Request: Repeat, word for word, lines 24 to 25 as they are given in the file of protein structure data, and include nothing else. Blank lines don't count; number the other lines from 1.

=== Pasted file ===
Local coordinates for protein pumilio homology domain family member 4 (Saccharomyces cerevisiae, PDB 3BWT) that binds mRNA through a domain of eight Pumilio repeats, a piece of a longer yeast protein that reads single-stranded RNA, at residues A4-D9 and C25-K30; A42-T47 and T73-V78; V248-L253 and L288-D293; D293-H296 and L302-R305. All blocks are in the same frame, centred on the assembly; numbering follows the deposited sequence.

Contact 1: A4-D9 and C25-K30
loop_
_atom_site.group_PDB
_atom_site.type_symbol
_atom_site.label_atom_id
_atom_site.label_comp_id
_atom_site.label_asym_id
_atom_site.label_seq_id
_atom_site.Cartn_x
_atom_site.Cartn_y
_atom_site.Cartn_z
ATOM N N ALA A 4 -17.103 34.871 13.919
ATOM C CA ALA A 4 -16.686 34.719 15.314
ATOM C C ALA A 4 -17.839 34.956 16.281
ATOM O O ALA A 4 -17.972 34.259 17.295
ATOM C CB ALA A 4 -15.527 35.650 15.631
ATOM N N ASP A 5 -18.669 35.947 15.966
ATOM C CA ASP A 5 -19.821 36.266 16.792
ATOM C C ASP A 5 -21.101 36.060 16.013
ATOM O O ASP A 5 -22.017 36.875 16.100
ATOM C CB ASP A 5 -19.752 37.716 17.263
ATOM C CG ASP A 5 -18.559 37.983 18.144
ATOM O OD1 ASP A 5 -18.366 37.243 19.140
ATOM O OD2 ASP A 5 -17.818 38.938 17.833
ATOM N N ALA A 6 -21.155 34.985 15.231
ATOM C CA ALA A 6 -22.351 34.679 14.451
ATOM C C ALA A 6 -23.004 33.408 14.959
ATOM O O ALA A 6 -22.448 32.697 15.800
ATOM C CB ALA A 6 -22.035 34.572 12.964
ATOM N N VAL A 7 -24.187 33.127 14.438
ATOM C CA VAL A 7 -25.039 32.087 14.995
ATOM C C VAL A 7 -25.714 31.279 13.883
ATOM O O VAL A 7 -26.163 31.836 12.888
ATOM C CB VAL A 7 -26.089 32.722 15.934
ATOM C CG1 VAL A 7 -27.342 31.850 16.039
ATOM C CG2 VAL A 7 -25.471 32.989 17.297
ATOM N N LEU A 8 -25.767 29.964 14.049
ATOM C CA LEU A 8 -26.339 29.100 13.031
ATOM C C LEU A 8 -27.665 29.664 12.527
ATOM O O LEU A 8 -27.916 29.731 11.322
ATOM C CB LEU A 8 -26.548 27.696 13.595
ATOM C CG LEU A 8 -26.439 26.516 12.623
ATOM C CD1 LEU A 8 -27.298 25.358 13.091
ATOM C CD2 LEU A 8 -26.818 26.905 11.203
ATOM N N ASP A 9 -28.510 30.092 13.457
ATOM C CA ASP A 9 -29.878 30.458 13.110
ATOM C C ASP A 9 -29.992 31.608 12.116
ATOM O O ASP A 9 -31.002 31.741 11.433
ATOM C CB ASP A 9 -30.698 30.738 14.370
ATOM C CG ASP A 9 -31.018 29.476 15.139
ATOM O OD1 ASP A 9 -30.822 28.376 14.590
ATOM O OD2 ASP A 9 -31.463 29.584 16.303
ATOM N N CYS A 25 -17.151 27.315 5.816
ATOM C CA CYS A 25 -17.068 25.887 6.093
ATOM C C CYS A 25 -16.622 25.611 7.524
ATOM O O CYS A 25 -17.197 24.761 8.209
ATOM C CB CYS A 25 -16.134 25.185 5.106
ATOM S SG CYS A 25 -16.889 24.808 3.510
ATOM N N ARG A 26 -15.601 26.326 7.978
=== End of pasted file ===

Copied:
ATOM O OD1 ASP A 5 -18.366 37.243 19.140
ATOM O OD2 ASP A 5 -17.818 38.938 17.833